Wow -- I'm genuinely shocked. You mean there actually is a governing body that DOESN'T think ripping CDs/DVDs for personal use is evil/wrong? :eek:

Wow, I've been ripping CDs for years using Windows Media Player thinking it was perfectly legal...no joke!!

Heh, goes to show. At least I've been purchasing the CDs legally, though.

They should legalize all piracy . . because really if your not physically taking something, it ain't stealing. Think of it more as aquiring something that is widely available (because really who are you actually hurting). Also would I have bought the media anyway . . probably no . . so their not losing any money because my sale wouldn't have happened.


It would be great if canada started going this way (relaxed laws) aswell . . because copyright/infridgment/digital rights/ are just a waste of time, I hope they see the light eventually.

Quote - cooljerk_dv said @ #1
because really who are you actually hurting

The artists that make the music - without any money they wouldn't be making any music and piracy would be irrelevant. Copyright laws are essential, however they do need to be updated (and relaxed) to reflect modern usage. It is pointless to have restrictions if the majority of the population are going to bypass them... even MPs freely admit to copying music in a way that is illegal under the current system. Also, DRM has been a disaster because it ties you in to specific MP3 players or music stores, as well as the poor quality of the encodings - it's actually held back progress.

I think the mistake cooljerk_dv is making is equating priacy with stealing, which is not the case. Stealing is taking tangible property without permission, piracy is taking intellectual property without permission. However, you'll notice that both involve taking property without permission. That's why piracy is still wrong. You are taking something that is the result of someone's spent time, without their permission. Me spending hours making a physical object is no different then me spending hours making computer data. Although the latter can be copied without bounds, the issue is whether you have a right to have it.

You're a fool cooljerk.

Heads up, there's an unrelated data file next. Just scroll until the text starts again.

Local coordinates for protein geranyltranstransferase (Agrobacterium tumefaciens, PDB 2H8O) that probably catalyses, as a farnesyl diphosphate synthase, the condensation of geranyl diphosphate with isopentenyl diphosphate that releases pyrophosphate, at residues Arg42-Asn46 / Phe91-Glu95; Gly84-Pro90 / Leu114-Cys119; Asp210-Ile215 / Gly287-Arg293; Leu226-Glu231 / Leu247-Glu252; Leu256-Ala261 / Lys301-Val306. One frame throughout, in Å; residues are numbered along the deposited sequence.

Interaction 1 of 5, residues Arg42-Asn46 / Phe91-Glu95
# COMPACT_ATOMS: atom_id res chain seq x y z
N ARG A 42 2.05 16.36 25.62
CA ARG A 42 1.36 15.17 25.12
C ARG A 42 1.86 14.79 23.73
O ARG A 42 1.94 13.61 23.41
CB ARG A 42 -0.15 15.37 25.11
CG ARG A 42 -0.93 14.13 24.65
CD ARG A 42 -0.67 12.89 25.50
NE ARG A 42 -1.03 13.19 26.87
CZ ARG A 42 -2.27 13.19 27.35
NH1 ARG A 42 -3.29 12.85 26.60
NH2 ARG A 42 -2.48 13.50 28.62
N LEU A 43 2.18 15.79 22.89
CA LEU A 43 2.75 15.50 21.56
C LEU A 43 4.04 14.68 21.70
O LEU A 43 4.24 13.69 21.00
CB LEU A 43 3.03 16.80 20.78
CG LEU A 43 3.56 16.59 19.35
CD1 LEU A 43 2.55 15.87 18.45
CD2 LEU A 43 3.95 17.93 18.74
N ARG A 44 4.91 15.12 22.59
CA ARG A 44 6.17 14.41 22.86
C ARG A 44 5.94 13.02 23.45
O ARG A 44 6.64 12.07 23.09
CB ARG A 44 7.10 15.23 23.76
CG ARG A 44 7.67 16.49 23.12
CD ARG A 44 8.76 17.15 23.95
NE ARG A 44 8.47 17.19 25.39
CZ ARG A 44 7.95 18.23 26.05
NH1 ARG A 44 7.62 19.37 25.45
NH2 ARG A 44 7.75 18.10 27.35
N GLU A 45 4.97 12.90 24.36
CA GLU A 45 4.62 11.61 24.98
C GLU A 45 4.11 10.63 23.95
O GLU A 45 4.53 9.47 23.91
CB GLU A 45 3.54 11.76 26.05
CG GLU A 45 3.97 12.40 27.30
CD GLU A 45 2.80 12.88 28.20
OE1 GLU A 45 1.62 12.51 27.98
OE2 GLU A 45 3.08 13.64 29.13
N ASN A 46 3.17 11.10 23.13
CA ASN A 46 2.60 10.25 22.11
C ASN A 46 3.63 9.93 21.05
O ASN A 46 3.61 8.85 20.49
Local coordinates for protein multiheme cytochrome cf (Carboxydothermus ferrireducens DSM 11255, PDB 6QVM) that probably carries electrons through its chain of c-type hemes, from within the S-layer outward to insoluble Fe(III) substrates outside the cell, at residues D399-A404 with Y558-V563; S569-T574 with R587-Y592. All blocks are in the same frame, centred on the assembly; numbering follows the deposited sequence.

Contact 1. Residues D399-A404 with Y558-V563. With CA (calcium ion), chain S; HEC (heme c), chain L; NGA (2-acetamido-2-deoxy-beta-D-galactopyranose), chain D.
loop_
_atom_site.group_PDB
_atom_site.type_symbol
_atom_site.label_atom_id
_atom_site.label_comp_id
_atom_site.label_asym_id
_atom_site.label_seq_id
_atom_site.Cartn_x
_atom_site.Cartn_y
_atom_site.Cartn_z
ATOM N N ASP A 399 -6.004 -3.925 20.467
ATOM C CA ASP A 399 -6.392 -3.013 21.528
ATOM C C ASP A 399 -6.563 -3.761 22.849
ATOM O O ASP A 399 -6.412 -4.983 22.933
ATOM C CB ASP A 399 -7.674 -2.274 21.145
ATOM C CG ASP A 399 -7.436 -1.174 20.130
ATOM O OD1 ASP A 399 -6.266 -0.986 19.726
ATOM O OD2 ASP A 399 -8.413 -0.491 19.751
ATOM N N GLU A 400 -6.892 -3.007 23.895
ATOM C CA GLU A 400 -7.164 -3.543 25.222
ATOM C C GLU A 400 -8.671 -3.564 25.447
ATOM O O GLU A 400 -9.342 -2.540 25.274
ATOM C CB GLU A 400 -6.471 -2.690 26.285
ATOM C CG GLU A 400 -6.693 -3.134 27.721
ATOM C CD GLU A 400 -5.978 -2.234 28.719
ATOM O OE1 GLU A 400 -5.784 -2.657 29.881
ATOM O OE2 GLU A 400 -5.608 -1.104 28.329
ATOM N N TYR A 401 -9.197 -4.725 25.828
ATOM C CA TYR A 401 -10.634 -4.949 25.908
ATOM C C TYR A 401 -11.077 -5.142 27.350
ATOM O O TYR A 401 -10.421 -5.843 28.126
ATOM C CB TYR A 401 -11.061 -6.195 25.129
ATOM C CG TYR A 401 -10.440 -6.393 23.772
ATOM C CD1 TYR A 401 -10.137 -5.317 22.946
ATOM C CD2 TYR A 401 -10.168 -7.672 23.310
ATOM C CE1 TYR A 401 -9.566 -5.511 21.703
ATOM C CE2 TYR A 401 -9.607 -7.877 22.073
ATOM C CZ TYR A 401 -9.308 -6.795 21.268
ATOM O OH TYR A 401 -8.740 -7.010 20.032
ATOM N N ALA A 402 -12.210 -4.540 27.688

It isn't your content, you own one copy of it, which you should pay the price they set for or do without.

Now, you should be able to fairly use your legally purchased copy - but how the hell do you expect content to be made when nobody pays for it? Or do you expect others to pay, while you get a freeride?

The artists that make the music - without any money they wouldn't be making any music

This is flat out wrong; there's lots of quality music made by indie artists who have nothing against free mp3 downloads to advertise themselves. Sure, they want money too, but they're also prepared to look in less conservative ways of profiting from their works. And there are still others who do music primarly for the fun of it, not for the profit, and having more traditional jobs besides their music composing.

There are several good web sites online for these groups and some of my favorite artists belong to it. However, they are being overshadowed by the ads from the music company behemoths, and the power of advertising heavily influence the public's choice in music. With those out of the way, it would be interesting to see how music would start influencing our culture, because it's as surely going to stay as any other aspect of culture is.

This certainly sounds like a positive move to me, especially as a UK resident.
If i buy a CD or DVD, i expect to be able to use it in a manner that suits my needs and lifestyle.
This may include making a backup copy, or even a secondary backup (for the especially paranoid), or i may simply wish to listen to music on an MP3 player, or on my PC / Mac without having to fiddle around with CDs every time i want to change tracks.

Clearly, if one wished to stay legal and listen to music on the move, it would be quite difficult to do with a large box of CDs in tow and a portable CD player.

With any luck, this modification will be passed.

Currently, Britons are violating an outdated 300-year-old law when copying CDs and DVDs.

About time, I've been waiting ages to copy my DVD's from 1706!

Yeah we had cd & DvD's like 300 years ago :gasp:

We are allowed with permission from the author to make a backup copy so to preserve the original content.

This kind of crap happened when VHS cassette recorders hit the retail market and before cassette recorders.

This should be the chance for the morons that are supposed to run the Britain to add a larger v.a.t. levy as an excuse.

I don't get why it takes so long to pass legislation.

Well I do however thats another thread.